Do you get problems with aminopyralid contamination in your area? Here in the UK you have to be very careful where the horse feed and bedding is coming from, and what the pasture has been sprayed with.
Comment by Peter Sat Jun 25 09:13:19 2016
Could only deliver to our parking area.
Comment by mark Sat Jun 25 08:24:35 2016
How close to the homestead did he deliver???
Comment by Tom Fri Jun 24 18:47:37 2016
At last--Now I can re-tape my screen windows that fall out, since your new tape is waterproof! Where did you get it?
Comment by adrianne Fri Jun 24 08:42:06 2016
Our adult son planted garlic at the corners of our veggie patch last year to repel the critters, but he moved out this past Winter into his own place. I have never grown garlic, so I didn't know what to do. So, thanks with the info.
Comment by Jean Henry Fri Jun 24 08:27:32 2016
I've known many bucks, usually dam-raised like yours is, to be very nice goats. They just need to be handled firmly and respectfully. With the good supervision you are enacting, which is key, I really don't think you'll have a problem.
Comment by Another Julie Thu Jun 23 19:28:48 2016
I have never tasted a wild pawpaw that I liked (all from central NC) and most I thought nasty because of a strong and bitter aftertaste. That being said,however, pawpaw is my favorite fruit and there is no comparison between a good named variety and wild pawpaws I have tried. Good varieties are shenandoah, susquehanna, potomac, wabash, rappahannock, nc-1 and overleese. You should try and get a taste of one of these. But I notice that you like acid in your fruit so you may not like any pawpaw as they have no acid. They are mostly sweet with an assertive tropical flavor. They remind me most of a blend of banana, mango, pineapple, and vanilla though the flavor varies slightly between varieties. And some have texture like avocado.
Comment by Derek Morris Thu Jun 23 16:54:40 2016

Thanks everyone for your thoughtful comments! To answer a few questions: Punkin is supposed to become a neighbor's new stud, so we can't band him. We'd planned to give him to said neighbor in lieu of weaning him here, but the neighbor has health problems and can't take him yet. I suspect Julie might be right and Aurora wouldn't get pregnant so early...but it's hard to be 100% sure. This comment (plus scare stories elsewhere on the internet) certainly seem to suggest I'd rather be safe then sorry.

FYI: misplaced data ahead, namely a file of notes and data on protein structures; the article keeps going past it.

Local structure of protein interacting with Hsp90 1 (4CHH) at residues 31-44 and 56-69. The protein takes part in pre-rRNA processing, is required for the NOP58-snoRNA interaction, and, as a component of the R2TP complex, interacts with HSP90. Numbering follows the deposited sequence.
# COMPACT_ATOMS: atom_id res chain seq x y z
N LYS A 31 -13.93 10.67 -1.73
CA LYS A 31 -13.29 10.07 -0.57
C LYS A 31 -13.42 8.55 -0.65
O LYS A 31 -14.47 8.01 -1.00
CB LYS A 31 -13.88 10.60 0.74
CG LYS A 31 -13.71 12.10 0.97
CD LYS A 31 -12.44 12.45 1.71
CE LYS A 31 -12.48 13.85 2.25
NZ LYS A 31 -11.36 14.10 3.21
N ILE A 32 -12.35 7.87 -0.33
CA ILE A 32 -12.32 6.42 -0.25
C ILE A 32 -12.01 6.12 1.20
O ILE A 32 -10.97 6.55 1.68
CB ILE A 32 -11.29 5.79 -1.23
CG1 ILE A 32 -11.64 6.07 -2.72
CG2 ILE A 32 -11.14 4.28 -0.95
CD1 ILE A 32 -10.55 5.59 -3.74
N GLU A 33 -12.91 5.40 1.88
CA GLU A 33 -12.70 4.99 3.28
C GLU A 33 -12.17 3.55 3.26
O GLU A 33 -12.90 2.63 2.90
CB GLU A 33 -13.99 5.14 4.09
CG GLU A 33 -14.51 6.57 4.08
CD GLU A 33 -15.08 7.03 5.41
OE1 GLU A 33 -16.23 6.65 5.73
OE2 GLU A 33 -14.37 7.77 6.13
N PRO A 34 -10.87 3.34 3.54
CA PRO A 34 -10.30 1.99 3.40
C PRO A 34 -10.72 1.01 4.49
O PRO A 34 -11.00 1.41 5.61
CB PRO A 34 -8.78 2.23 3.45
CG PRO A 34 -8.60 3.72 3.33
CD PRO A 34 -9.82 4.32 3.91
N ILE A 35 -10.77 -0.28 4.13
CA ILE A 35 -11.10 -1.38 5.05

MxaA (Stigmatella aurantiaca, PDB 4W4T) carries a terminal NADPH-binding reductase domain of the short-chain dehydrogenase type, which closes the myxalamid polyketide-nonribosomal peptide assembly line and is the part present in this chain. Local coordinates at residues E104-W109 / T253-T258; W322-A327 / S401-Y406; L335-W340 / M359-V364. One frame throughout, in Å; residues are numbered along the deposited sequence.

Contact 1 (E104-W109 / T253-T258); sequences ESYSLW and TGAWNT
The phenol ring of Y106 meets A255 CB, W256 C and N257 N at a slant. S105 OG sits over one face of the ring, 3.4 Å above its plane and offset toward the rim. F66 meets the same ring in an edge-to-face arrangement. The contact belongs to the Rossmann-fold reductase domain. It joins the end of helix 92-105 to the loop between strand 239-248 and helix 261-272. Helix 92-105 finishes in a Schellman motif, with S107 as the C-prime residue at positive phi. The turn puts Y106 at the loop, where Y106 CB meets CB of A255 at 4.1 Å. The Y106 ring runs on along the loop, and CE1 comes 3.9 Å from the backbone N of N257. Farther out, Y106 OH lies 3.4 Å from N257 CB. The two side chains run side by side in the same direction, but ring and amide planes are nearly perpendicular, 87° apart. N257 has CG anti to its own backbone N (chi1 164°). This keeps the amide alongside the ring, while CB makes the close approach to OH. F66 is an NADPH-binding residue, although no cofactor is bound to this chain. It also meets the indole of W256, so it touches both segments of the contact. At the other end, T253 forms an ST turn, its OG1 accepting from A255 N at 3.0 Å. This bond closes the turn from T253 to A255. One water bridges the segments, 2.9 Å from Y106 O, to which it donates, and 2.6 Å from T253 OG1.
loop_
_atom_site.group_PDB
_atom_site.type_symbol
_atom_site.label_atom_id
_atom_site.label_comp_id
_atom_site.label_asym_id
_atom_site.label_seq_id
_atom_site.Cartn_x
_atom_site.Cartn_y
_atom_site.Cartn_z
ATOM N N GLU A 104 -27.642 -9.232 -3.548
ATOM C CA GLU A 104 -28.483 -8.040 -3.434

That said, after less than a day of tethering, I realized that one of our pastures is Fort Knox enough to keep Punkin in. So I put him there and his mother and sister in the adjoining pasture so they can talk through the cattle panel. They're still not thrilled, but are much happier than when truly separated.

Comment by anna Thu Jun 23 12:35:55 2016

Thanks everyone for your thoughtful comments! To answer a few questions: Punkin is supposed to become a neighbor's new stud, so we can't band him. We'd planned to give him to said neighbor in lieu of weaning him here, but the neighbor has health problems and can't take him yet. I suspect Julie might be right and Aurora wouldn't get pregnant so early...but it's hard to be 100% sure. This comment (plus scare stories elsewhere on the internet) certainly seem to suggest I'd rather be safe then sorry.

That said, after less than a day of tethering, I realized that one of our pastures is Fort Knox enough to keep Punkin in. So I put him there and his mother and sister in the adjoining pasture so they can talk through the cattle panel. They're still not thrilled, but are much happier than when truly separated.

Comment by anna Thu Jun 23 12:35:17 2016